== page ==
Video: Devoted Dog Duo Saved From Freezing Weather Must Not Be Separated

Bonded Pair Found in a Crate Outside in 21-Degree Temperatures Whisked to Safety at Norfolk SPCA: PETA Issues Urgent Advisory to Bring Dogs Inside

For Immediate Release:
February 2, 2022

Contact:
Nicole Meyer 202-483-7382

Scotland Neck, N.C. – Charlie and Diamond were huddled together, shivering and scared outside with a wind chill of 21 degrees, when PETA fieldworkers found them locked in a wire crate on a porch in Halifax County (video available here). Their owner refused to bring the “odd couple” besties—a Chihuahua mix and a pit bull mix—inside, despite the deadly danger of the freeze, but gave them to PETA when told that leaving them outside is illegal and the sheriff would have to be called. After warming up at PETA’s headquarters, the Sam Simon Center, the devoted duo were transferred to the Norfolk SPCA, where they’re now in search of a loving home—together.

“Charlie’s and Diamond’s days of freezing, misery, and fear are gone, and PETA is grateful to the Norfolk SPCA for the opportunity to find them a loving indoor home together,” says PETA Senior Vice President Colleen O’Brien. “Their story shows why we must all keep our eyes peeled for dogs suffering and shivering out in the cold and call the authorities, or PETA, for help.”

“If you’re ready to get twice as much gratitude and love from this big and small dog combo, then Charlie and Diamond could be the perfect match for you,” says Norfolk SPCA Executive Director Kimberly Sherlaw. “We’re looking forward to finding them a new home where they can cuddle up for companionship instead of for survival.”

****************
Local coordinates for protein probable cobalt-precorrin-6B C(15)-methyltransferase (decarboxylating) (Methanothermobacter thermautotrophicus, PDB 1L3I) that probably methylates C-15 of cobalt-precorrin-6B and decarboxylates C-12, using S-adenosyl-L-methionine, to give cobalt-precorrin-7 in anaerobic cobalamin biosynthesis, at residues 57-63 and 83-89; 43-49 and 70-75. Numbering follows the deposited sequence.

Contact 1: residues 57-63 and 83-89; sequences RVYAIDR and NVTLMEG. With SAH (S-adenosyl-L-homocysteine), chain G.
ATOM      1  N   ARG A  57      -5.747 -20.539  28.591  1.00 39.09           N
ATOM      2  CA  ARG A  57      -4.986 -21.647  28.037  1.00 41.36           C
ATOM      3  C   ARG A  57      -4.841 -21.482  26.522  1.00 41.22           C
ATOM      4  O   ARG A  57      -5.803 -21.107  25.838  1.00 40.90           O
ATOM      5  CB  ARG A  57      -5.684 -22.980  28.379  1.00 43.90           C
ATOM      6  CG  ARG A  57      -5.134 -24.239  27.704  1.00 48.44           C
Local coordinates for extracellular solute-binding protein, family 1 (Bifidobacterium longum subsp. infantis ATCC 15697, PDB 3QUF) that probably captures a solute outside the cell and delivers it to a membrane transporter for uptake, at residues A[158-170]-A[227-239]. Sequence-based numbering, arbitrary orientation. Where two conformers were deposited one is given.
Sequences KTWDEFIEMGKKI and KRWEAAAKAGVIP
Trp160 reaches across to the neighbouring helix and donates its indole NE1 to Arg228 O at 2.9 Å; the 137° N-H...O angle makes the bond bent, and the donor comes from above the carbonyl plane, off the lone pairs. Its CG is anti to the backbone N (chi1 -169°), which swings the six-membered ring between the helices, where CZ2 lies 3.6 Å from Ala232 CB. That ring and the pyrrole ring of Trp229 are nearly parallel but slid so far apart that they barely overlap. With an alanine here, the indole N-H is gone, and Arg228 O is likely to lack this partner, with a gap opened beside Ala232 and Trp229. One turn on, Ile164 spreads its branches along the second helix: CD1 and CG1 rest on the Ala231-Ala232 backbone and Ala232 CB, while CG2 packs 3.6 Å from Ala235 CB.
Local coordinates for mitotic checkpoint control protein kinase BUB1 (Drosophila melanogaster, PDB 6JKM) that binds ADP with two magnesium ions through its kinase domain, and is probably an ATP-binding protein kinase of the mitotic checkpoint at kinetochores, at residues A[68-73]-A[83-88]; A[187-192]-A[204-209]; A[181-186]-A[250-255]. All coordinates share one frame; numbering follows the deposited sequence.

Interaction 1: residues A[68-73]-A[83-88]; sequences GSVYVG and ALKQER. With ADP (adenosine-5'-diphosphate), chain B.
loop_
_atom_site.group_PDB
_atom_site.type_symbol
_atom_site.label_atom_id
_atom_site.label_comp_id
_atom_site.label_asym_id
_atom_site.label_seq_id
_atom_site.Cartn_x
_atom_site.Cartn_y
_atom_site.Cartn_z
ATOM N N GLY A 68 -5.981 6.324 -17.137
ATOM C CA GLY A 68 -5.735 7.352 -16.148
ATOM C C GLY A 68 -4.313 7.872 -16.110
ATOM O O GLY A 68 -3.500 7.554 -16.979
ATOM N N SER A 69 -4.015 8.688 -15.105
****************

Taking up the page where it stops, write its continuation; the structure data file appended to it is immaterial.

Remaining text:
Anyone who sees animals left outside without shelter from the elements should note their location and alert authorities immediately. These animals can suffer from frostbite and exposure, become dehydrated when water sources ice over, and die. Cold weather and winter storms lead to multiple deaths, injuries, and rescues each year. (And most incidents aren’t even reported.) While helping animals in northeastern North Carolina, PETA’s fieldworkers encounter countless dogs—mostly pit bulls like Diamond, whose short hair leaves them vulnerable to the cold—tethered with heavy chains, in which they can become entangled and die because they’re unable to reach food, water, or shelter.

With more below-freezing temperatures in the forecast—and countless dogs still shivering in yards throughout the region—PETA is rushing a new 30-second public service announcement starring New England Patriots linebacker Matt Judon to local TV networks. “My dogs are part of my family, and I would never leave my family outside,” he says. “So bring your dogs inside and show them the love and respect that they show you.”

For more information, please visit PETA.org or follow the group on Twitter, Facebook, or Instagram.

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 Ingrid E. Newkirk

“Almost all of us grew up eating meat, wearing leather, and going to circuses and zoos. We never considered the impact of these actions on the animals involved. For whatever reason, you are now asking the question: Why should animals have rights?” READ MORE

— Ingrid E. Newkirk, PETA President and co-author of Animalkind